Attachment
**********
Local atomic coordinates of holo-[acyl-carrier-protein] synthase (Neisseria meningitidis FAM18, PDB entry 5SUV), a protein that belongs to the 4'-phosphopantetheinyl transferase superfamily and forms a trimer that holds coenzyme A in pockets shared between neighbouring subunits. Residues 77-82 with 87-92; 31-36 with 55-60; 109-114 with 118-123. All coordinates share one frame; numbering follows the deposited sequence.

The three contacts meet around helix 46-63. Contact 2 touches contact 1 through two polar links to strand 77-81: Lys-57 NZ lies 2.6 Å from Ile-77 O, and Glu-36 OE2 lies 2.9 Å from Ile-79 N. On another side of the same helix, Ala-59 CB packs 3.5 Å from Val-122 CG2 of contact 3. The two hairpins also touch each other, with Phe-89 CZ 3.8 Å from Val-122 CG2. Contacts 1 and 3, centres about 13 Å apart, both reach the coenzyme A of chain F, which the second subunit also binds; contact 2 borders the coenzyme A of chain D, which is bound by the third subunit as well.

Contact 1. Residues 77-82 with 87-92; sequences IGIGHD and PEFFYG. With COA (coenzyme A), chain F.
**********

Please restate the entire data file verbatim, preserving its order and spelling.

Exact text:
Local atomic coordinates of holo-[acyl-carrier-protein] synthase (Neisseria meningitidis FAM18, PDB entry 5SUV), a protein that belongs to the 4'-phosphopantetheinyl transferase superfamily and forms a trimer that holds coenzyme A in pockets shared between neighbouring subunits. Residues 77-82 with 87-92; 31-36 with 55-60; 109-114 with 118-123. All coordinates share one frame; numbering follows the deposited sequence.

The three contacts meet around helix 46-63. Contact 2 touches contact 1 through two polar links to strand 77-81: Lys-57 NZ lies 2.6 Å from Ile-77 O, and Glu-36 OE2 lies 2.9 Å from Ile-79 N. On another side of the same helix, Ala-59 CB packs 3.5 Å from Val-122 CG2 of contact 3. The two hairpins also touch each other, with Phe-89 CZ 3.8 Å from Val-122 CG2. Contacts 1 and 3, centres about 13 Å apart, both reach the coenzyme A of chain F, which the second subunit also binds; contact 2 borders the coenzyme A of chain D, which is bound by the third subunit as well.

Contact 1. Residues 77-82 with 87-92; sequences IGIGHD and PEFFYG. With COA (coenzyme A), chain F.